"The system of white supremacy/black inferiority is changing because the concepts of race by color, blood, geography, etc., never were fixed or static . . ."

The goal of this book is to present the argument for a less offensive approach to the way human beings address and speak about each other. According to Lehman, the history of racism begins with the Anglo-Saxons of the British Isles. It arrived in America with the Puritans and other European settlers. Demeaning an ethnic group whose skin was not white included both Native Americans and slaves from Africa. This book traces US racism through the history of slave owners in the North and South. The difference was that Northerners valued the souls of their slaves. The Southerners considered them property and less than human. The author explains dog whistle terms, like "inner city" and "illegal alien," that media and politicians use to incite animosity. This generation is familiar with phone cameras that capture physical abuse by police or difficulties in classifying color on forms and census reports. The author assumes that most whites were scared to have a black president in the White House.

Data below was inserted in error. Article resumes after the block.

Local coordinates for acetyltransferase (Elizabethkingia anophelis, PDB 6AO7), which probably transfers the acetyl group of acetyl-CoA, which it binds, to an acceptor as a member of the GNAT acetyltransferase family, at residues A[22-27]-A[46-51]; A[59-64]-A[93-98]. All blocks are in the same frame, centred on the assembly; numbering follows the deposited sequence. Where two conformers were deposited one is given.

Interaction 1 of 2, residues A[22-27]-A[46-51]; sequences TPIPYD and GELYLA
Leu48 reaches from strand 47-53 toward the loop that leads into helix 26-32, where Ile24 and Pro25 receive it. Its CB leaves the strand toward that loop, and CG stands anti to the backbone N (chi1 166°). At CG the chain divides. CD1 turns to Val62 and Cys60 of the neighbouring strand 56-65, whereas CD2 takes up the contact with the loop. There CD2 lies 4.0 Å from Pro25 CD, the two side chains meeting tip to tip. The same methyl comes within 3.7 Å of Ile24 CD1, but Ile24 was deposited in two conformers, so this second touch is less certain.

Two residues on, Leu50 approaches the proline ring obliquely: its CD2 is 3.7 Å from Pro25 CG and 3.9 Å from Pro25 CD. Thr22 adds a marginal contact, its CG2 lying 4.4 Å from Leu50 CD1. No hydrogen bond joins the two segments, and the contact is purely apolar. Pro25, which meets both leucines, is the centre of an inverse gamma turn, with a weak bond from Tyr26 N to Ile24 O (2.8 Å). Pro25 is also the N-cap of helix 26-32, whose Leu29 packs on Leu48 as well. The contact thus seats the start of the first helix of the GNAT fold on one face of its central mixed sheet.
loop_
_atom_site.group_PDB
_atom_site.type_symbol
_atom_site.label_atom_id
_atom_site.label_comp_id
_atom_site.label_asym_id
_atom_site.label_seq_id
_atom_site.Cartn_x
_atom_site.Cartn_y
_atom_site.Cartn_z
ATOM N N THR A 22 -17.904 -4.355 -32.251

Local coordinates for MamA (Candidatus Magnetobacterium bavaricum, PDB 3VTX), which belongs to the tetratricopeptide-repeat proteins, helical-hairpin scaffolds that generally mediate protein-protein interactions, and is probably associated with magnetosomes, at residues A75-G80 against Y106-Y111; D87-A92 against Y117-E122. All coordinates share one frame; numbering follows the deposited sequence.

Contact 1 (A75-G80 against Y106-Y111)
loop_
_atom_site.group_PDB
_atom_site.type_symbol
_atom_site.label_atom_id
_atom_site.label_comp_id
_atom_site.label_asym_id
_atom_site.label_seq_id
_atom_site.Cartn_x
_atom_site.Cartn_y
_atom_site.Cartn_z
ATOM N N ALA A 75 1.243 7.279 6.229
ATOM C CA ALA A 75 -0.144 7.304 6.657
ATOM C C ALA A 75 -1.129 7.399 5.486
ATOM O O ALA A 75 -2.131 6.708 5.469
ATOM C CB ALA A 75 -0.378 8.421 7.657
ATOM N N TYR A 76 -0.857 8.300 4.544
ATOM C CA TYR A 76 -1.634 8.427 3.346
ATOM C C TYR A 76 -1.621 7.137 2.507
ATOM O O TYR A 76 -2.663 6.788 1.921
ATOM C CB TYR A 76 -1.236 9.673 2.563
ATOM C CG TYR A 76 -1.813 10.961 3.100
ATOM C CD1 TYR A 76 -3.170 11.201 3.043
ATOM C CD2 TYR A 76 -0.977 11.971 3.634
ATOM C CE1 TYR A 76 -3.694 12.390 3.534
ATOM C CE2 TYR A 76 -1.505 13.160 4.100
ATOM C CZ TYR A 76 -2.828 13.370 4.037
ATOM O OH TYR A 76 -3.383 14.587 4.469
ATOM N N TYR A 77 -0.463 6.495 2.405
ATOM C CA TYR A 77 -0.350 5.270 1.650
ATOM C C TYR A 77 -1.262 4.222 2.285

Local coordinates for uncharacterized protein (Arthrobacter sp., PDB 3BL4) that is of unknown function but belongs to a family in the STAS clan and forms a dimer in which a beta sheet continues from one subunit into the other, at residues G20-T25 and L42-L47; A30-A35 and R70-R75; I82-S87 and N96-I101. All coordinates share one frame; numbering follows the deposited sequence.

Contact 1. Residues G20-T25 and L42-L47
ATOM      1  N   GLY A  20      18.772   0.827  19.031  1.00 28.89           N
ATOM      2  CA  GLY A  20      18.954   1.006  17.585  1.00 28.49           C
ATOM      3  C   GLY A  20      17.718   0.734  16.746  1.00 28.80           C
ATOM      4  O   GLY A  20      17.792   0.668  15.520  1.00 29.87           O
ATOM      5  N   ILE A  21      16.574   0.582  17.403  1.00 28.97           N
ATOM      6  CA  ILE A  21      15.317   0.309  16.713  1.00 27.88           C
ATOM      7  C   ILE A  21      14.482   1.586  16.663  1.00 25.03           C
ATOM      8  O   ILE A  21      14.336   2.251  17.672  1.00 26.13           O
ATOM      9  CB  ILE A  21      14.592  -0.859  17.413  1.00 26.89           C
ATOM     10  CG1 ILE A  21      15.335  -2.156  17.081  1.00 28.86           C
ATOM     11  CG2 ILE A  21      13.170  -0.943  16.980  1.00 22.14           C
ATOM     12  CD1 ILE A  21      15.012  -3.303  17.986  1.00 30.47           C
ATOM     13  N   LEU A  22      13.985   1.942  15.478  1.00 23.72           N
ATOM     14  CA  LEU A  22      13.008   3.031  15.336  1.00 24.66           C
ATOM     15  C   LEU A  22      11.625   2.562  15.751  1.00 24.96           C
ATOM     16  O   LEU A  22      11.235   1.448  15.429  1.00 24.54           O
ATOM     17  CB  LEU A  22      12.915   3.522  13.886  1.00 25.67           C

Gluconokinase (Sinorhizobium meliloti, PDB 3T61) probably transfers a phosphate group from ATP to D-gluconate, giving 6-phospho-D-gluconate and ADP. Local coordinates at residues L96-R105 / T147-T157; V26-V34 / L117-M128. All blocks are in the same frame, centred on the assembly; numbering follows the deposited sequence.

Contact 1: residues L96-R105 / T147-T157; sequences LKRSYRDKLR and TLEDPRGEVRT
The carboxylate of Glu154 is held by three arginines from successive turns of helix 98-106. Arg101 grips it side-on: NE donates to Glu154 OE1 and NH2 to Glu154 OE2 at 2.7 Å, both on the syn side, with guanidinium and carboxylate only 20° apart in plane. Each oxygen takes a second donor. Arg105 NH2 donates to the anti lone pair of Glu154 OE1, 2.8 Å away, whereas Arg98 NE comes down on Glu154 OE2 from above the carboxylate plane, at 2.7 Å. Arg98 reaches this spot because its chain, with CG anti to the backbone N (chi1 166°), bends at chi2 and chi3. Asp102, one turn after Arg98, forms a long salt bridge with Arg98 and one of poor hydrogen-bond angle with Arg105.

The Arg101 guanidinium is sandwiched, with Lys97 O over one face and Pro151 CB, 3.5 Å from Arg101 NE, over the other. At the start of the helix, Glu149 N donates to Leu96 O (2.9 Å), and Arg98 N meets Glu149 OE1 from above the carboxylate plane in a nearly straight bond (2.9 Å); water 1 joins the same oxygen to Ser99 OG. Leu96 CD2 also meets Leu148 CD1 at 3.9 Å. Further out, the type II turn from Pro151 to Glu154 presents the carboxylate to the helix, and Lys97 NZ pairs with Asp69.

Lehman’s argument, over eleven chapters in length, reveals his compassion for others. Likewise, it shows that his primary concern is to prevent the universal consequences of driving further apart two significant people groups. His in-depth index is a useful tool for any reader who wants to cite arguments, quotes, and data. Some readers may think the author is quibbling over words. However, this 158-page book demonstrates the frequency with which white people use terms that reveal bigotry (46 times) and bias (43 times). The author prefers to use ethnic/ethnicity, mentioned 122 times in the book, and believes terms that attempt to classify and/or diminish the value inherent in each human being should be replaced. This can only happen once the value system responsible for this misuse over the past centuries is removed.

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